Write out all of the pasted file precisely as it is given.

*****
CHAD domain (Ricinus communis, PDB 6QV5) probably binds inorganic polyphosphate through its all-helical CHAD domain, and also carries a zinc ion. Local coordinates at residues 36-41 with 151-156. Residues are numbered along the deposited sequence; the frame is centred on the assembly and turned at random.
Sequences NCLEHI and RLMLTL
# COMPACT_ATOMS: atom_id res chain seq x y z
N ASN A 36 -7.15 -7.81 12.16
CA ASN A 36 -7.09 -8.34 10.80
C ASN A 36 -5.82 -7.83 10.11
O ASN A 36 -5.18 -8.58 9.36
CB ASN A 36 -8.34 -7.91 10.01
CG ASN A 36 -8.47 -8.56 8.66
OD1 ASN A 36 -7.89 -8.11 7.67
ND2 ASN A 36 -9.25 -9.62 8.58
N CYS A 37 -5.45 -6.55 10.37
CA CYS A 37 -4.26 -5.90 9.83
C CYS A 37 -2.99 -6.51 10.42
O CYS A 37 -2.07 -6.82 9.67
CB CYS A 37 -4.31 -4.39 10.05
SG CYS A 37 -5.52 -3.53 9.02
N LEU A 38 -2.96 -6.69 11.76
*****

CHAD domain (Ricinus communis, PDB 6QV5) probably binds inorganic polyphosphate through its all-helical CHAD domain, and also carries a zinc ion. Local coordinates at residues 36-41 with 151-156. Residues are numbered along the deposited sequence; the frame is centred on the assembly and turned at random.
Sequences NCLEHI and RLMLTL
# COMPACT_ATOMS: atom_id res chain seq x y z
N ASN A 36 -7.15 -7.81 12.16
CA ASN A 36 -7.09 -8.34 10.80
C ASN A 36 -5.82 -7.83 10.11
O ASN A 36 -5.18 -8.58 9.36
CB ASN A 36 -8.34 -7.91 10.01
CG ASN A 36 -8.47 -8.56 8.66
OD1 ASN A 36 -7.89 -8.11 7.67
ND2 ASN A 36 -9.25 -9.62 8.58
N CYS A 37 -5.45 -6.55 10.37
CA CYS A 37 -4.26 -5.90 9.83
C CYS A 37 -2.99 -6.51 10.42
O CYS A 37 -2.07 -6.82 9.67
CB CYS A 37 -4.31 -4.39 10.05
SG CYS A 37 -5.52 -3.53 9.02
N LEU A 38 -2.96 -6.69 11.76